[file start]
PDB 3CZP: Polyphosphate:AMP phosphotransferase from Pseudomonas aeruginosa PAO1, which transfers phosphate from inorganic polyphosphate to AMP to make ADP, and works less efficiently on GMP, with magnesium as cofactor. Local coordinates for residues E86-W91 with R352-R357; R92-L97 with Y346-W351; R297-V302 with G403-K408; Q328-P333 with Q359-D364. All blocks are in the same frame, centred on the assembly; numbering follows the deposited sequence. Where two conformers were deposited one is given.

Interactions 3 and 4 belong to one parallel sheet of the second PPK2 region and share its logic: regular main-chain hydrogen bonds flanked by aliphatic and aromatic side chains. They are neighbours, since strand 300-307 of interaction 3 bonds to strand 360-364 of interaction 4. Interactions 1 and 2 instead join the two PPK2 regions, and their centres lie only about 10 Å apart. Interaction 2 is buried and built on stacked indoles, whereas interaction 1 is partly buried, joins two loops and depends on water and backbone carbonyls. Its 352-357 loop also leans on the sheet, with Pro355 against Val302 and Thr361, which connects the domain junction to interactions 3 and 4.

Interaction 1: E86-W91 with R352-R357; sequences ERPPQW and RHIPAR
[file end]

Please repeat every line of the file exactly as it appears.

PDB 3CZP: Polyphosphate:AMP phosphotransferase from Pseudomonas aeruginosa PAO1, which transfers phosphate from inorganic polyphosphate to AMP to make ADP, and works less efficiently on GMP, with magnesium as cofactor. Local coordinates for residues E86-W91 with R352-R357; R92-L97 with Y346-W351; R297-V302 with G403-K408; Q328-P333 with Q359-D364. All blocks are in the same frame, centred on the assembly; numbering follows the deposited sequence. Where two conformers were deposited one is given.

Interactions 3 and 4 belong to one parallel sheet of the second PPK2 region and share its logic: regular main-chain hydrogen bonds flanked by aliphatic and aromatic side chains. They are neighbours, since strand 300-307 of interaction 3 bonds to strand 360-364 of interaction 4. Interactions 1 and 2 instead join the two PPK2 regions, and their centres lie only about 10 Å apart. Interaction 2 is buried and built on stacked indoles, whereas interaction 1 is partly buried, joins two loops and depends on water and backbone carbonyls. Its 352-357 loop also leans on the sheet, with Pro355 against Val302 and Thr361, which connects the domain junction to interactions 3 and 4.

Interaction 1: E86-W91 with R352-R357; sequences ERPPQW and RHIPAR